Sleep-disordered breathing is associated with higher carboxymethyllysine level in elderly women but not elderly men in the cardiovascular health study

Peter D. Ahiawodzi, Richard A. Kerber, Kira C. Taylor, Frank D. Groves, Elizabeth O'Brien, Joachim H. Ix, Jorge R. Kizer, Luc Djoussé, Russell P. Tracy, Anne B. Newman, David S. Siscovick, John Robbins, Kenneth Mukamal

Research output: Contribution to journalArticle

1 Scopus citations

Abstract

Context: Carboxymethyl-lysine (CML) results from oxidative stress and has been linked to cardiovascular disease. Objective: The objective of this study is to investigate the association between sleep-disordered breathing (SDB)–a source of oxidative stress–and CML. Materials and methods: About 1002 participants in the Cardiovascular Health Study (CHS) were studied. Results: Women with SDB had significantly higher CML concentration compared with those without SDB (OR = 1.63, 95%CI = 1.03–2.58, p = 0.04). The association was not significant among men. Discussion: SDB was associated with CML concentration among elderly women but not men in the Cardiovascular Health Study. Conclusion: Accumulation of CML may be an adverse health consequence of SDB.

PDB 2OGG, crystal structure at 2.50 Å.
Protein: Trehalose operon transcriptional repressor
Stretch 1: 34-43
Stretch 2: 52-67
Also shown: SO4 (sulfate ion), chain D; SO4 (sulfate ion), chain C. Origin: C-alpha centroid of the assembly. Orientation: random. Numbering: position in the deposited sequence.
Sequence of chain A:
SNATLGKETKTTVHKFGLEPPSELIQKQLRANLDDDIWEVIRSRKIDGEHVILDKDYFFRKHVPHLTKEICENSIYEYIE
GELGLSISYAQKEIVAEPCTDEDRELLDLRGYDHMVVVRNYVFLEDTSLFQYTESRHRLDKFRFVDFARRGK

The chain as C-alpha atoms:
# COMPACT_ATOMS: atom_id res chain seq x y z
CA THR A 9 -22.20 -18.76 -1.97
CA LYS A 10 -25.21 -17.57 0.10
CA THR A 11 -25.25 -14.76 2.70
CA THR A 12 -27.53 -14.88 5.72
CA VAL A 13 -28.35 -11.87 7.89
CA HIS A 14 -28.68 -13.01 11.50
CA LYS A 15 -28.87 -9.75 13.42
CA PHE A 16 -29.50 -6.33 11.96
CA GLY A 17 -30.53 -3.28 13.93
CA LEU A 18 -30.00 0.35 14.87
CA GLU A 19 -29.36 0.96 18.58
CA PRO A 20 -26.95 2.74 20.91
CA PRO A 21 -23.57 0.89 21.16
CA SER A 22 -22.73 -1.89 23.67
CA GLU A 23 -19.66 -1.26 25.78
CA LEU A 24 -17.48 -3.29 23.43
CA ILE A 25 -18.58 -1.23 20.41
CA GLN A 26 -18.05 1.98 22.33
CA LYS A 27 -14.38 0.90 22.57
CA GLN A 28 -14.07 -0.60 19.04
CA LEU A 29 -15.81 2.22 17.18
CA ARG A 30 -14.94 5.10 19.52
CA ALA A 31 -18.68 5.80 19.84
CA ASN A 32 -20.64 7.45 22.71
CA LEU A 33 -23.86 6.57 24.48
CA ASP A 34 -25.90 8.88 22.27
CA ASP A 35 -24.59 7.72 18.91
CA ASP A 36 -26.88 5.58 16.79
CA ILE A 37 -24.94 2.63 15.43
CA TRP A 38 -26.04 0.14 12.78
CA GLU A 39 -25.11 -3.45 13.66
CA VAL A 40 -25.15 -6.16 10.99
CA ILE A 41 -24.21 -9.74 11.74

Original languageEnglish (US)
Pages (from-to)361-366
Number of pages6
JournalBiomarkers
Volume22
Issue number3-4
DOIs
StatePublished - May 19 2017

Keywords

  • Apnea–Hypopnea Index
  • Carboxymethyl-lysine
  • advanced glycation end-product
  • oxidative stress
  • sleep-disordered breathing

ASJC Scopus subject areas

  • Biochemistry
  • Clinical Biochemistry
  • Health, Toxicology and Mutagenesis

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    Ahiawodzi, P. D., Kerber, R. A., Taylor, K. C., Groves, F. D., O'Brien, E., Ix, J. H., Kizer, J. R., Djoussé, L., Tracy, R. P., Newman, A. B., Siscovick, D. S., Robbins, J., & Mukamal, K. (2017). Sleep-disordered breathing is associated with higher carboxymethyllysine level in elderly women but not elderly men in the cardiovascular health study. Biomarkers, 22(3-4), 361-366. https://doi.org/10.1080/1354750X.2016.1276966